The notice that would forever change their lives was not found in a local, big city newspaper; rather it was in a weekly crier called the “Michigan Voice”. That Eve saw it at all was a bit of a surprise. They rarely, if ever picked up the Voice. But for some reason fate intervened, and Jim had grabbed the paper as he left the town’s only hardware store. Now, sitting on the back porch, drinking her coffee, waiting for Jim to finish in the barn, Eve thumbed through the only reading material available. And there it was, third page, lower left: “Antique Show and Charity Auction Returns to Detroit.” Jim, more than Eve, enjoyed the show. Rarely could they afford the items for sale; this was not a “clean out the garage” kind of antique show. This show was hosted by some of the country’s finest auction houses. They didn’t attend as buyers. Jim was a collector of arcane bits of trivia and simply found the auction to be a treasure trove of “interesting stuff”.
Suddenly, the baying of a beagle could be heard behind the equipment shed, a gray ghost raced around the building and headed for the pasture. Molly had picked up the scent and was close behind the rabbit.
Jim stepped from the barn, slid the door shut and walked to the house. “Your antique auction is next week,” she said as he climbed the porch steps. Jim washed his hands at the outdoor sink then sat in a deep wicker chair next to his wife.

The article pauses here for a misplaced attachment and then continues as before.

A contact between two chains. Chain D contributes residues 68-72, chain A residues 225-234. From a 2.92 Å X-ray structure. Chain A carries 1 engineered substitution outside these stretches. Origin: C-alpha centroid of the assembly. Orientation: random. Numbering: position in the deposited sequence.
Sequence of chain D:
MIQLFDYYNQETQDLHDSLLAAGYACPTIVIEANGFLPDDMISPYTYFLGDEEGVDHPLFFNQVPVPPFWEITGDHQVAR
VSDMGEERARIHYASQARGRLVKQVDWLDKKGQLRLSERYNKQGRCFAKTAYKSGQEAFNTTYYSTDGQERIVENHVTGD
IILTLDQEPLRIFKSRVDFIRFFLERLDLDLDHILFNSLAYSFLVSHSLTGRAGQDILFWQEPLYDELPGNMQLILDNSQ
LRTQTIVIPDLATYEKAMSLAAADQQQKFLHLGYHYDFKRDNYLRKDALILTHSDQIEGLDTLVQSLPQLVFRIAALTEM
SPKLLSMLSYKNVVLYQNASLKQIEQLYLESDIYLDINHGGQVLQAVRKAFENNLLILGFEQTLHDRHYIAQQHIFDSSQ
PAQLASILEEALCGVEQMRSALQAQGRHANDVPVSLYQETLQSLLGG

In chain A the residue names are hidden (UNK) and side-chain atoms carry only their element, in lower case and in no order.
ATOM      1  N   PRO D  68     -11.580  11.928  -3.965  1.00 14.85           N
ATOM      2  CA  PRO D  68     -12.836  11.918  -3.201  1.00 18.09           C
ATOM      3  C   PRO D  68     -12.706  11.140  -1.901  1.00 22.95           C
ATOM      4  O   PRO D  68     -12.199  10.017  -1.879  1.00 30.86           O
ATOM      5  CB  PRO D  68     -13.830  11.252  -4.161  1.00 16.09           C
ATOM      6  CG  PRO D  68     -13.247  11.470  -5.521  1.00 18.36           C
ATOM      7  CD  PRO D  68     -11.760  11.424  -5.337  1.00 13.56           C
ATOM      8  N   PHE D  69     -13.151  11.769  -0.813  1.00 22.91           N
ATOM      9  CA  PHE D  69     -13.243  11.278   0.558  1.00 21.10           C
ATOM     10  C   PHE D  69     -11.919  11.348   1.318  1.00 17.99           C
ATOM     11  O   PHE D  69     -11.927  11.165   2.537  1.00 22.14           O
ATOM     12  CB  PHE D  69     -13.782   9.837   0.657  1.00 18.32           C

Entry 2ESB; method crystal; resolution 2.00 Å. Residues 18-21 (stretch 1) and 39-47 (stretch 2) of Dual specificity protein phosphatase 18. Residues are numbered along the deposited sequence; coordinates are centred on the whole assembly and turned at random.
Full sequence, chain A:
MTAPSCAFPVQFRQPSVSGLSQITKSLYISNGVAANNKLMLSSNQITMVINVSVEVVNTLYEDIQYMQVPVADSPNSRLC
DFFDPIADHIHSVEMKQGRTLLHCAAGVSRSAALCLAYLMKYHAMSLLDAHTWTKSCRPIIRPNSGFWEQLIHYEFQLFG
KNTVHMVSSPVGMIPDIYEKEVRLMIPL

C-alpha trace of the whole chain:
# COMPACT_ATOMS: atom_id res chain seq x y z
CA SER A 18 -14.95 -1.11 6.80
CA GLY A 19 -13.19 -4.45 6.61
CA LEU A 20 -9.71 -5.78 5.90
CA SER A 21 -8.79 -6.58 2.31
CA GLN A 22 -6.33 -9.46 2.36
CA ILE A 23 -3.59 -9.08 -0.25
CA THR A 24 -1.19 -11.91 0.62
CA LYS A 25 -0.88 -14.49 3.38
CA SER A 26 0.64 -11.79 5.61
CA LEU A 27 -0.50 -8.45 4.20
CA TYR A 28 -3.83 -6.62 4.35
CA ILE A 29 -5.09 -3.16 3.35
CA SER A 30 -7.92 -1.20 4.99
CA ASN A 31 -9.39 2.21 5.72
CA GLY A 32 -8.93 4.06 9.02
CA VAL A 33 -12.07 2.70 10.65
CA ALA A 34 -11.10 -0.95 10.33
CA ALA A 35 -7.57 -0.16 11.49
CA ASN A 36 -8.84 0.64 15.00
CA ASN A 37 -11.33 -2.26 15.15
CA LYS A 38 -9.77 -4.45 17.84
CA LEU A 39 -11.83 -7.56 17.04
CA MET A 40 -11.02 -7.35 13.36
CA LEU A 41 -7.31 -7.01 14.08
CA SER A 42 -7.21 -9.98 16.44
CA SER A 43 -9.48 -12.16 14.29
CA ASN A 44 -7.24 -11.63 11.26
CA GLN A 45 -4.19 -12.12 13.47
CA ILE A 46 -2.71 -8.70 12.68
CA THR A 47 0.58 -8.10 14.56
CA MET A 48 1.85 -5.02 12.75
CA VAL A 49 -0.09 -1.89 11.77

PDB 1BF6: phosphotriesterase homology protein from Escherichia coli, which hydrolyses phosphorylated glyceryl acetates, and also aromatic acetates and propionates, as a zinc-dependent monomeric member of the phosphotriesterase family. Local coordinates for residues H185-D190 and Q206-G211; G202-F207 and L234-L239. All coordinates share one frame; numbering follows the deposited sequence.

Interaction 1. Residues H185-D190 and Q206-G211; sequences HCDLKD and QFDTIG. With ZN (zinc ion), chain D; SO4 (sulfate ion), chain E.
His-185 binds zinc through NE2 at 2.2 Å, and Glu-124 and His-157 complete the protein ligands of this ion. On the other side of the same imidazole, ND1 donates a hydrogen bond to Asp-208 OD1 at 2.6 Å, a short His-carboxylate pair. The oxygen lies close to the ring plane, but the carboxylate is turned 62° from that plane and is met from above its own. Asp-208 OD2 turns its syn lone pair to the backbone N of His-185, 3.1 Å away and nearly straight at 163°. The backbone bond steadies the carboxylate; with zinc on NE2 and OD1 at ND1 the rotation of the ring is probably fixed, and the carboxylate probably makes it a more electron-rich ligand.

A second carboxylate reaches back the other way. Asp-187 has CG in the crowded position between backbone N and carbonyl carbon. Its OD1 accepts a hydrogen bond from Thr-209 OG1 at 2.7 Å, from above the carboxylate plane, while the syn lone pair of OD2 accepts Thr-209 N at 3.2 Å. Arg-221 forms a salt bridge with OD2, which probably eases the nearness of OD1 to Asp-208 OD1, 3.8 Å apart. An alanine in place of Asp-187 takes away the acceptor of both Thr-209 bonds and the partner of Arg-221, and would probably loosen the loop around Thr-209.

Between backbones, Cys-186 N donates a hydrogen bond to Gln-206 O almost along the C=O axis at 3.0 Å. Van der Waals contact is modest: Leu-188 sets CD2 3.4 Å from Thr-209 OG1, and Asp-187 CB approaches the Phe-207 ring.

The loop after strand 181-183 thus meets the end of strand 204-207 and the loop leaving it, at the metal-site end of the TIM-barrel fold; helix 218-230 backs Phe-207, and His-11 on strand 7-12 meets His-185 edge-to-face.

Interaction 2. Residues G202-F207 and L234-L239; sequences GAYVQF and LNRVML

“Great! That thing is always so interesting. And this year I’ve got something I want to take.”
Eve started to laugh, “You really are a nerd. You know that don’t you?”
Jim just grinned.
“What do you want to sell?”
“Well, I’m not really sure. Remember that stuff my great grandfather brought back from World War One? I’m hoping someone at the show will recognize it and be able to tell me a little bit more.”
“Like if we’ve been hauling junk around the world for the past thirty years or not?” Eve asked in a gentle dig.
“Well, yeah,” he grinned. “In any case, I thought this was a good chance to have it appraised. At least someone might be able to tell me what it is. And if not, maybe the Tigers are playing.”
“I knew there was more to this than an antique auction! C’mon, call your dog and let’s go in. I’m hungry.”
3 June 1789
General Nicolas Luckner was out of bed before the man, for a man it surely was, on the other side of the door pounded a second time. In a moment he had a brace of .60 caliber holster pistols in his hands and was standing, naked, back to the wall, next to the door. The woman in the bed felt a wave of fear wash over her. The wave crested, then, human nature what it is, she admired the view.